The QiRanger Adventures

I really am an Englishee Teacher

with one comment

One of the things ESL teachers in Korea deal with on a day-to-day basis is correcting pronunciation of certain English words. Now this isn’t unique to language instructors, but here in Korea it can be a daunting task and some new teachers become frustrated or mock their students without knowing the linguistic background causing the problem.

The root of the “problem” stems from the way Hangeul is written. For those not familiar with Hangeul, here’s the Wiki:

Hangeul is the native alphabet of the Korean language. It was created in the mid-fifteenth century, and is now the official script of both North Korea and South Korea, being co-official in the Yanbian Korean Autonomous Prefecture of China.

Hangeul is a phonemic alphabet organized into syllabic blocks. Each block consists of at least two of the 24 Hangeul letters with at least one each of the 14 consonants and 10 vowels. These syllabic blocks can be written horizontally from left to right as well as vertically from top to bottom in columns from right to left.

When one delves into learning Hangeul, you start learning what each letter makes and the different combinations possible. That is one of the strengths of Hangeul: it can be made to approximate almost any sound. However, the consonant and vowel combination can sometimes cause a problem. For example, there is no consonant representing the /sh/ sound in English. The sound is formed by writing /시/ which is pronounced /shee/.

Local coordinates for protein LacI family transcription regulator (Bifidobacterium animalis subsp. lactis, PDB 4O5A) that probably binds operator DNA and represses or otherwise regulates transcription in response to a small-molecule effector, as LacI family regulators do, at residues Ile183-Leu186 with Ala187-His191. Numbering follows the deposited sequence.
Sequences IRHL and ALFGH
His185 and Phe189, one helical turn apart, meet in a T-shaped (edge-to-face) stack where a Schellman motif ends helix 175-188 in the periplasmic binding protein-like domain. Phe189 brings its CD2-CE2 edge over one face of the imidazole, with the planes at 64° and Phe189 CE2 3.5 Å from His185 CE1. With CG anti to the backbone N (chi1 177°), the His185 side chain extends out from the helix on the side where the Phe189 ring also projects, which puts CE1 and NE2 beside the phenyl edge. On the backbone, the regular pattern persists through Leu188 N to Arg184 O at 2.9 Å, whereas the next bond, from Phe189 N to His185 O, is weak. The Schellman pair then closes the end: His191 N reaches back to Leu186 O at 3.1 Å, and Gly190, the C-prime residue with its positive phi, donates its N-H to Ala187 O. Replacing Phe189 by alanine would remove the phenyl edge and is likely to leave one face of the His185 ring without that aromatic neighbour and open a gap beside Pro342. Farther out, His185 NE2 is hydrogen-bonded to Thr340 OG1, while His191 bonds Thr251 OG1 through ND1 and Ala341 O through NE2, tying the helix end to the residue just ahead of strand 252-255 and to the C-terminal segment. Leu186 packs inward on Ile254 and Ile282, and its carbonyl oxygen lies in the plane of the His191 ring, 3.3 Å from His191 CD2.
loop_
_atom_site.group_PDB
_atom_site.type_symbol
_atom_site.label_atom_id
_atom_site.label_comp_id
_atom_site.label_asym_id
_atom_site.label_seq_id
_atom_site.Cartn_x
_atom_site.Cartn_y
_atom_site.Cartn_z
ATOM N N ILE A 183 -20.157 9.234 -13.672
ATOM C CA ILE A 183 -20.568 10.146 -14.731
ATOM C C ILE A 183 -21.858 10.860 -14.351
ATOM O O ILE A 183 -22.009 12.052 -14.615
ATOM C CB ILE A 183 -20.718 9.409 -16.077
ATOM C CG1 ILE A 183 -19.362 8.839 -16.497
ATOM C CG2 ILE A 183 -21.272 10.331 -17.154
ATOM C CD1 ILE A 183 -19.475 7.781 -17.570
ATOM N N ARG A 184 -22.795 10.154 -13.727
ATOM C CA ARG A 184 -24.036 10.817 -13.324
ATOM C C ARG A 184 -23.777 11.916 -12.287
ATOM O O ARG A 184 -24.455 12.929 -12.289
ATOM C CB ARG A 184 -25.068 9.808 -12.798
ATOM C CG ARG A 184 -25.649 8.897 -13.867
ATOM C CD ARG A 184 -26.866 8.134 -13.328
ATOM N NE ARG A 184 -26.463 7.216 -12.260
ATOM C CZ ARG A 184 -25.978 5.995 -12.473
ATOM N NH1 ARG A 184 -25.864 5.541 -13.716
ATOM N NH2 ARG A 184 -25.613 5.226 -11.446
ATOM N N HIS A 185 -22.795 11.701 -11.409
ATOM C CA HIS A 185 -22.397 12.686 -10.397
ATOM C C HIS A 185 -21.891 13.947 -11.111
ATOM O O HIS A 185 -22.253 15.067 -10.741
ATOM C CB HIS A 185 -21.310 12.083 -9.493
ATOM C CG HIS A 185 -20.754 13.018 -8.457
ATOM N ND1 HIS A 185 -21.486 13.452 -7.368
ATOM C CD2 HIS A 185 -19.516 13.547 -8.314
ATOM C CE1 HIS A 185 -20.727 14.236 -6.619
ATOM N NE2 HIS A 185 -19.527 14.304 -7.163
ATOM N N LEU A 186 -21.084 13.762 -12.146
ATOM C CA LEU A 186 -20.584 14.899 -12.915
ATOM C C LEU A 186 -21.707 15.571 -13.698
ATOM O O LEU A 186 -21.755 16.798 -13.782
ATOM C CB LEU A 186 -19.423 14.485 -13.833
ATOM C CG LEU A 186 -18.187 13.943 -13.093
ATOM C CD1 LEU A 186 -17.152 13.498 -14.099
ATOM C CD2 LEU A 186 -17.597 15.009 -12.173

This is where some of the most common pronunciation problems occur with words like English and finish. Students’ native tongue kicks in and when they get to the /sh/ sound add /ee/ to the words making them /Englishee/ and /finishee/, respectively.

Some ESL teachers repeatedly get upset by the consistent use of /Englishee/ in class, but I don’t. Having studied several languages over the years, I hear my English pronunciation drop into Spanish, Tagolog, etc. all the time. When I hear ?Englishee/ or /finishee/ in class, I don’t negatively enforce the students, but provide a gentle reminder that English has a different structure and that the word is /English/ or /finish/. I try to positively reinforce the students as much as possible, for as limited as some of their English may be, it is significantly more advanced that my Korean.

My students often comment on how hard it is to learn English. I agree, but that’s also why I’m here- to try and make it easy and fun for them.

 

Advertisements

Written by Steve Miller

October 28, 2009 at 8:14 am

One Response

Subscribe to comments with RSS.

  1. Dear Steve

    Please forgive me emailing you in such a seemingly cold fashion. You seem to share my love of language and I wondered if you might like a mutual link to my English word website:

    http://www.thewonderofwhiffling.com

    or my Foreign words website:

    http://www.themeaningoftingo.com

    with best wishes

    Adam Jacot de Boinod

    Adam Jacot de Boinod

    October 28, 2009 at 7:47 pm


Leave a Reply

Fill in your details below or click an icon to log in:

WordPress.com Logo

You are commenting using your WordPress.com account. Log Out / Change )

Twitter picture

You are commenting using your Twitter account. Log Out / Change )

Facebook photo

You are commenting using your Facebook account. Log Out / Change )

Google+ photo

You are commenting using your Google+ account. Log Out / Change )

Connecting to %s

%d bloggers like this: